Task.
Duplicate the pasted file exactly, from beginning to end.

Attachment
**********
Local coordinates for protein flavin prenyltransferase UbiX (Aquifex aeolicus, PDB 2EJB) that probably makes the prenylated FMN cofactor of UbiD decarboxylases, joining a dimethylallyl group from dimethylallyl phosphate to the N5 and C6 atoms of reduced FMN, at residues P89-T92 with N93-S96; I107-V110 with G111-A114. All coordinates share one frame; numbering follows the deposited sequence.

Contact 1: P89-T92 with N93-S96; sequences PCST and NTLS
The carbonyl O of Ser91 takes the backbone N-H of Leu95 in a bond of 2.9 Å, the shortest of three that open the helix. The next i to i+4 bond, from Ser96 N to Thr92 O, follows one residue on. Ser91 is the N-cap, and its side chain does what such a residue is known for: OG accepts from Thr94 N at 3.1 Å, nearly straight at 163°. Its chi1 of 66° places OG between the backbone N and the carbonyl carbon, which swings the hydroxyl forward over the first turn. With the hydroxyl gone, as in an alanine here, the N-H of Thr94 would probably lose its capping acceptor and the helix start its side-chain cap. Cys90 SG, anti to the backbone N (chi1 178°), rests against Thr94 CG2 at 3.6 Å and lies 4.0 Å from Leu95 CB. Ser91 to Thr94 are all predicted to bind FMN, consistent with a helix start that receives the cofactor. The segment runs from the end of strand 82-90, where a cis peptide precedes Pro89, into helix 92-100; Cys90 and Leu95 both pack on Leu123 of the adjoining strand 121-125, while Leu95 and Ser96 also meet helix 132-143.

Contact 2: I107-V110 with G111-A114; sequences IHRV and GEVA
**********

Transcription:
Local coordinates for protein flavin prenyltransferase UbiX (Aquifex aeolicus, PDB 2EJB) that probably makes the prenylated FMN cofactor of UbiD decarboxylases, joining a dimethylallyl group from dimethylallyl phosphate to the N5 and C6 atoms of reduced FMN, at residues P89-T92 with N93-S96; I107-V110 with G111-A114. All coordinates share one frame; numbering follows the deposited sequence.

Contact 1: P89-T92 with N93-S96; sequences PCST and NTLS
The carbonyl O of Ser91 takes the backbone N-H of Leu95 in a bond of 2.9 Å, the shortest of three that open the helix. The next i to i+4 bond, from Ser96 N to Thr92 O, follows one residue on. Ser91 is the N-cap, and its side chain does what such a residue is known for: OG accepts from Thr94 N at 3.1 Å, nearly straight at 163°. Its chi1 of 66° places OG between the backbone N and the carbonyl carbon, which swings the hydroxyl forward over the first turn. With the hydroxyl gone, as in an alanine here, the N-H of Thr94 would probably lose its capping acceptor and the helix start its side-chain cap. Cys90 SG, anti to the backbone N (chi1 178°), rests against Thr94 CG2 at 3.6 Å and lies 4.0 Å from Leu95 CB. Ser91 to Thr94 are all predicted to bind FMN, consistent with a helix start that receives the cofactor. The segment runs from the end of strand 82-90, where a cis peptide precedes Pro89, into helix 92-100; Cys90 and Leu95 both pack on Leu123 of the adjoining strand 121-125, while Leu95 and Ser96 also meet helix 132-143.

Contact 2: I107-V110 with G111-A114; sequences IHRV and GEVA